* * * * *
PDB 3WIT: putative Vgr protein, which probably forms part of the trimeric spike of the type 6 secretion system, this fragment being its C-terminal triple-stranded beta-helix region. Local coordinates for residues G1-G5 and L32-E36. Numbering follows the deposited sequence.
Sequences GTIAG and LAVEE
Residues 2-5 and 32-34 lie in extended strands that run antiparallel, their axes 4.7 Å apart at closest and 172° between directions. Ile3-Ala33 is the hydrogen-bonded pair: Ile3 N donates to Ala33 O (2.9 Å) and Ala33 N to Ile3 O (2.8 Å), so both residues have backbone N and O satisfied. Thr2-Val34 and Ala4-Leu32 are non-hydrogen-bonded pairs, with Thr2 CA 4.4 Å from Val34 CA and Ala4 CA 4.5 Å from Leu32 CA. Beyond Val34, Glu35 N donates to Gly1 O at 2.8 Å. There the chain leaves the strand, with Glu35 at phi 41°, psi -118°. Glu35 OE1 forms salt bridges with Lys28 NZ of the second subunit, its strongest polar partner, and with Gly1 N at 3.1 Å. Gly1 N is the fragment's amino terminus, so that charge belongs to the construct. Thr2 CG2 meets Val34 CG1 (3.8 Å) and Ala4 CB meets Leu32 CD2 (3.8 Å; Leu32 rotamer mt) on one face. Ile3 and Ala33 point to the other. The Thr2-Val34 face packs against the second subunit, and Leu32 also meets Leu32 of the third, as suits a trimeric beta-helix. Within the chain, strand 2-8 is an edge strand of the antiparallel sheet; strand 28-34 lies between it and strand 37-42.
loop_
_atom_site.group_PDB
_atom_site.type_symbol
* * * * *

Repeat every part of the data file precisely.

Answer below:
PDB 3WIT: putative Vgr protein, which probably forms part of the trimeric spike of the type 6 secretion system, this fragment being its C-terminal triple-stranded beta-helix region. Local coordinates for residues G1-G5 and L32-E36. Numbering follows the deposited sequence.
Sequences GTIAG and LAVEE
Residues 2-5 and 32-34 lie in extended strands that run antiparallel, their axes 4.7 Å apart at closest and 172° between directions. Ile3-Ala33 is the hydrogen-bonded pair: Ile3 N donates to Ala33 O (2.9 Å) and Ala33 N to Ile3 O (2.8 Å), so both residues have backbone N and O satisfied. Thr2-Val34 and Ala4-Leu32 are non-hydrogen-bonded pairs, with Thr2 CA 4.4 Å from Val34 CA and Ala4 CA 4.5 Å from Leu32 CA. Beyond Val34, Glu35 N donates to Gly1 O at 2.8 Å. There the chain leaves the strand, with Glu35 at phi 41°, psi -118°. Glu35 OE1 forms salt bridges with Lys28 NZ of the second subunit, its strongest polar partner, and with Gly1 N at 3.1 Å. Gly1 N is the fragment's amino terminus, so that charge belongs to the construct. Thr2 CG2 meets Val34 CG1 (3.8 Å) and Ala4 CB meets Leu32 CD2 (3.8 Å; Leu32 rotamer mt) on one face. Ile3 and Ala33 point to the other. The Thr2-Val34 face packs against the second subunit, and Leu32 also meets Leu32 of the third, as suits a trimeric beta-helix. Within the chain, strand 2-8 is an edge strand of the antiparallel sheet; strand 28-34 lies between it and strand 37-42.
loop_
_atom_site.group_PDB
_atom_site.type_symbol